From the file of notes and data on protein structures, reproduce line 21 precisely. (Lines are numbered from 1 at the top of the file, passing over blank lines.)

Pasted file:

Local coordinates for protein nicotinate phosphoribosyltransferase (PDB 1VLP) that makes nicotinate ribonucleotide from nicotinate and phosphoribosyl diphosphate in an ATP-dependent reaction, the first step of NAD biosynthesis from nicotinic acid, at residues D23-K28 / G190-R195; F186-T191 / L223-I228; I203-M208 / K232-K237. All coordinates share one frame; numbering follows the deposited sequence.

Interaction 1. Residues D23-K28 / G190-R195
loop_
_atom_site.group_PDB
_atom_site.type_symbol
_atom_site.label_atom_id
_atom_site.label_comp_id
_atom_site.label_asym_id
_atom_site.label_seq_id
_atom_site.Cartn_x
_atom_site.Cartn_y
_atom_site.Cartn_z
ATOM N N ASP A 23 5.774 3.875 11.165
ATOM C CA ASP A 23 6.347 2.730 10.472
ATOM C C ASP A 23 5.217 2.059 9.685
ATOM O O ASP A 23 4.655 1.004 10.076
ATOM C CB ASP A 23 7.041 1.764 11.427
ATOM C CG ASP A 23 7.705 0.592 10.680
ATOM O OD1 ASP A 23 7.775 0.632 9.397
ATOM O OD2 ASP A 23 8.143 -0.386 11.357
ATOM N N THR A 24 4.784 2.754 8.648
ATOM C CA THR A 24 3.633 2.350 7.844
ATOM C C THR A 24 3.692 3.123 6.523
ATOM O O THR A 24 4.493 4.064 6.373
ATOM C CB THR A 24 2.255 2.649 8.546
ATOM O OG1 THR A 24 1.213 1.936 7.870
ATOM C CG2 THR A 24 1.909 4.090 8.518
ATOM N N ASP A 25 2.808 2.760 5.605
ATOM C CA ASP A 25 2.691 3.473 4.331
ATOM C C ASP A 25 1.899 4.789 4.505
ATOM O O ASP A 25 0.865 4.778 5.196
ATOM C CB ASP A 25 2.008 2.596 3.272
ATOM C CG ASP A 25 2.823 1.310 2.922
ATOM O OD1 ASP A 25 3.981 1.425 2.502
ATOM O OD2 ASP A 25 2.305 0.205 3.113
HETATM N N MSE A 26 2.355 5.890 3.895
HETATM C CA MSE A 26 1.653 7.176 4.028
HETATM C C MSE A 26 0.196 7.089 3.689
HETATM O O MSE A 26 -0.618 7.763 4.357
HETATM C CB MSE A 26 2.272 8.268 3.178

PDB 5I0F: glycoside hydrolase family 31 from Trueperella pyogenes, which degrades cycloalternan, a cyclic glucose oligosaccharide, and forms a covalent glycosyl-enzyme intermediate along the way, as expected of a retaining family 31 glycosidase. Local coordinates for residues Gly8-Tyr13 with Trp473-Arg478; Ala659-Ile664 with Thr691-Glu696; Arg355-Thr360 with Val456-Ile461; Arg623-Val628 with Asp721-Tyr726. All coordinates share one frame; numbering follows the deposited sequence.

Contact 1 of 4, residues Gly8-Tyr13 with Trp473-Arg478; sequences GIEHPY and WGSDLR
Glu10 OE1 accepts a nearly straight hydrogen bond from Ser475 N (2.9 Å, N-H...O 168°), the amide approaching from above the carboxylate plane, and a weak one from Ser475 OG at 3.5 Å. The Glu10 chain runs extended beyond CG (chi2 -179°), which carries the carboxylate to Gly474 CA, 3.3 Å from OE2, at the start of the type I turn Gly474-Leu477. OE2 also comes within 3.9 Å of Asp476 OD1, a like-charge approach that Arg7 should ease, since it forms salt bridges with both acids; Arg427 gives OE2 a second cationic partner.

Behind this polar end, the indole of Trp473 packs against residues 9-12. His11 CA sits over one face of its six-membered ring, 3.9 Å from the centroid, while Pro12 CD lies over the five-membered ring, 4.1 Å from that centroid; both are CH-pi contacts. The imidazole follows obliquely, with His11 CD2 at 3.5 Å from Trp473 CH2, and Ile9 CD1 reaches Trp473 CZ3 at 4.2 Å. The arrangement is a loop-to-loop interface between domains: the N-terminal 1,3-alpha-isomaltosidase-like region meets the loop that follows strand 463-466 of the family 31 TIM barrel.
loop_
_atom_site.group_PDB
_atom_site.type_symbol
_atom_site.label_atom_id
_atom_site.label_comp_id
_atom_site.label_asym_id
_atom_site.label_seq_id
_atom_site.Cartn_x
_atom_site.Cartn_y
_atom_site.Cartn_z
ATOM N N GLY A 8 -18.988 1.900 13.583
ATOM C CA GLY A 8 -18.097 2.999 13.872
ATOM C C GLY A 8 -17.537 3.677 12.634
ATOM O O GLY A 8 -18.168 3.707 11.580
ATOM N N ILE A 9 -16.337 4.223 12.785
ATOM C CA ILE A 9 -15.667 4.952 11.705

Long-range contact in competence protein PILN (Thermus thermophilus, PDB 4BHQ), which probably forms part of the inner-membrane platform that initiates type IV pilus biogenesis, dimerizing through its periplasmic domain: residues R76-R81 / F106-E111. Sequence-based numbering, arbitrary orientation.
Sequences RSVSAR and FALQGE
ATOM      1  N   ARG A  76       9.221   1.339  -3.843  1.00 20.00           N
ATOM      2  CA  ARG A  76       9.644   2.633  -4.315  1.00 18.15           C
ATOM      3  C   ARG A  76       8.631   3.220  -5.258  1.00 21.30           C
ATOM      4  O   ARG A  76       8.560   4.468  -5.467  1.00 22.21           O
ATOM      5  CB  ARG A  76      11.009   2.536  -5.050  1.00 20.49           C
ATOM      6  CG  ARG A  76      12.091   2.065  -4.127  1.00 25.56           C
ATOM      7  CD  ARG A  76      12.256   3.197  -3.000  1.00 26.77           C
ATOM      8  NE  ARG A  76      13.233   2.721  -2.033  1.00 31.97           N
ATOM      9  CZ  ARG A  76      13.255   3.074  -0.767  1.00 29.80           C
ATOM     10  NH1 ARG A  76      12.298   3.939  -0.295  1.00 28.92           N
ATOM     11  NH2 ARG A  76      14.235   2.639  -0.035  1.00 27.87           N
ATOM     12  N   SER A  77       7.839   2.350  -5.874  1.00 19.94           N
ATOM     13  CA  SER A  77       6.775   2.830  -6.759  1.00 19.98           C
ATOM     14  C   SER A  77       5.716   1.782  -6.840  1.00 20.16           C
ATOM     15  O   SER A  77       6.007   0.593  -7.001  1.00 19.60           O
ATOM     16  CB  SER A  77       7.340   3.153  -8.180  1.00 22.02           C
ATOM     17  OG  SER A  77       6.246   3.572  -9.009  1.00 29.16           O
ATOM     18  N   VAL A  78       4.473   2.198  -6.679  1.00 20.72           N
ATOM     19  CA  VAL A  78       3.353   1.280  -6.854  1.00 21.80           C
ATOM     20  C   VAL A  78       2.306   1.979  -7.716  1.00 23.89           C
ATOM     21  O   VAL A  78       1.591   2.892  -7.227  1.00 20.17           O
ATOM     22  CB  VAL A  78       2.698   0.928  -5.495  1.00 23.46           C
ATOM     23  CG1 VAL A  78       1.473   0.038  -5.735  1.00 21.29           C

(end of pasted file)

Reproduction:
ATOM N N THR A 24 4.784 2.754 8.648